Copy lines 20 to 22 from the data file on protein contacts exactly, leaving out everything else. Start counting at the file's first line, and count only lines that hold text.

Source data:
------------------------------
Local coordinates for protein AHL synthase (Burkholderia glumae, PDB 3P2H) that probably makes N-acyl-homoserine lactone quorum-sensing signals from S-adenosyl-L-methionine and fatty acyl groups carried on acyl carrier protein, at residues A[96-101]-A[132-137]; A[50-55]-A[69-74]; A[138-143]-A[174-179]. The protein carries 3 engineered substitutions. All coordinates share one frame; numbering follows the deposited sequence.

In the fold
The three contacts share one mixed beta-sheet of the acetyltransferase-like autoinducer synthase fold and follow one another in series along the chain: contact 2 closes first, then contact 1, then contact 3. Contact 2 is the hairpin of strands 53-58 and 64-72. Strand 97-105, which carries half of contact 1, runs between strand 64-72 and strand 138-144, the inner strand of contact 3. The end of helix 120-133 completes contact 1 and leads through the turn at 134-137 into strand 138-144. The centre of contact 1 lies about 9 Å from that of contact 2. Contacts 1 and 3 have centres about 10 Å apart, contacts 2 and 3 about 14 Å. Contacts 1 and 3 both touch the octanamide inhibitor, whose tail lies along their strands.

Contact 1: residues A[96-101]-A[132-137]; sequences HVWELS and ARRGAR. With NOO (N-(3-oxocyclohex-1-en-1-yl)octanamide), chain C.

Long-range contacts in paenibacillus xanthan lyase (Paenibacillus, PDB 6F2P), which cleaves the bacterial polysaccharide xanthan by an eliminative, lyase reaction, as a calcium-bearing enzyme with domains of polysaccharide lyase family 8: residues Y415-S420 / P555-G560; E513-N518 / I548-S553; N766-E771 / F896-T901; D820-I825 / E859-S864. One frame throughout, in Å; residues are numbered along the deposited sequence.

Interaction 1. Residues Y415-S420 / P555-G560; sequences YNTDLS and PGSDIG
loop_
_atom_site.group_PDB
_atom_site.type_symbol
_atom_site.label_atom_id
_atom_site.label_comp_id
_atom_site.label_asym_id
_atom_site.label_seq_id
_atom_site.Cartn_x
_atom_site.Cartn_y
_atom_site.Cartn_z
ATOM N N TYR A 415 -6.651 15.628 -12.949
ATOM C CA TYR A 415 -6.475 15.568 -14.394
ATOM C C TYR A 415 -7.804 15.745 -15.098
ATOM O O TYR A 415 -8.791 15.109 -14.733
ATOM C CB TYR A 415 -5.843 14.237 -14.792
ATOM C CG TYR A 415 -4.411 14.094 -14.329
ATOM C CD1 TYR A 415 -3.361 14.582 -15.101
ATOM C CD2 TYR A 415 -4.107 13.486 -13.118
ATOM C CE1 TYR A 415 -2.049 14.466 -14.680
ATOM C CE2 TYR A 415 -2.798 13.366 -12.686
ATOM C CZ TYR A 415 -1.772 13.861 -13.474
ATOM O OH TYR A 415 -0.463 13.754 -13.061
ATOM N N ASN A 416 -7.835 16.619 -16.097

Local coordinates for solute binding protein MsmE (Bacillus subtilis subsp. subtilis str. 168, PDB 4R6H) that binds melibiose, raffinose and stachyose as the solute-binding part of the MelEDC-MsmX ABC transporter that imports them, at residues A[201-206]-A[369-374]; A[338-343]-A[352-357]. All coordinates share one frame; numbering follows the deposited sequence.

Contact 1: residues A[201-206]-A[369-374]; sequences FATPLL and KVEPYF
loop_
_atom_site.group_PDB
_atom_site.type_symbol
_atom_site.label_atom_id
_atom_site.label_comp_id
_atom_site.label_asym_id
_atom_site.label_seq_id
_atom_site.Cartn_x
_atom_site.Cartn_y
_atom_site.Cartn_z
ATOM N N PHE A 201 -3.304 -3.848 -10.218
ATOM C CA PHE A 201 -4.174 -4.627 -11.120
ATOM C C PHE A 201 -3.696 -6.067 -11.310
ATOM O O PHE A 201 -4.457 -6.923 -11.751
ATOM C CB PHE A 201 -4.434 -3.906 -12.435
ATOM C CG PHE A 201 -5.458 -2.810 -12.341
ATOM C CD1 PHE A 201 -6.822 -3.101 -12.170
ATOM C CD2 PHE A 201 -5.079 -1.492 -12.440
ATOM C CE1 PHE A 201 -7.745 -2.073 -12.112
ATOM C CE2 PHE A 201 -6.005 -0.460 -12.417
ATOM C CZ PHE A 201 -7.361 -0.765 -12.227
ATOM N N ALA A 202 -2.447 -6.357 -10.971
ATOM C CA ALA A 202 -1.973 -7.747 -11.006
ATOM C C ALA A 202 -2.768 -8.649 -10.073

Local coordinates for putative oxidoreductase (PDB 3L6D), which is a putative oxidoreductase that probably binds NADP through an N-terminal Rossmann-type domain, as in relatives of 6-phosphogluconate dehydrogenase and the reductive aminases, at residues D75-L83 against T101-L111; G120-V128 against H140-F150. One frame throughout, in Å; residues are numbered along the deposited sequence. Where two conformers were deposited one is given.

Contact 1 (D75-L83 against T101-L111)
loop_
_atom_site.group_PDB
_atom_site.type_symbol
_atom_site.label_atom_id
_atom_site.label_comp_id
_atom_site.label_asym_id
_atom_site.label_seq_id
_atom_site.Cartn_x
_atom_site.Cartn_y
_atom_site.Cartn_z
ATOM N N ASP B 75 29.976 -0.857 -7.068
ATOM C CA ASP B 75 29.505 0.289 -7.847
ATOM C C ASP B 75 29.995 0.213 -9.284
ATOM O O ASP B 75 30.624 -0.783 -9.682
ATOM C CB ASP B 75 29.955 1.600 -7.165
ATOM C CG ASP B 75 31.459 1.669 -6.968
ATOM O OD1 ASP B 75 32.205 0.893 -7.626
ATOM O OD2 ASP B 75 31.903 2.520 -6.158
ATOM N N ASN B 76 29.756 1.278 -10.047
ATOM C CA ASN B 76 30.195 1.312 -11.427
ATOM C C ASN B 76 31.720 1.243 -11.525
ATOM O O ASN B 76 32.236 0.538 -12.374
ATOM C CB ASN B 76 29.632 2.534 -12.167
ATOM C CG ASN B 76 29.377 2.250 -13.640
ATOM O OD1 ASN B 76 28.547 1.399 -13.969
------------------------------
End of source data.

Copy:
ATOM O O TYR A 415 -8.791 15.109 -14.733
ATOM C CB TYR A 415 -5.843 14.237 -14.792
ATOM C CG TYR A 415 -4.411 14.094 -14.329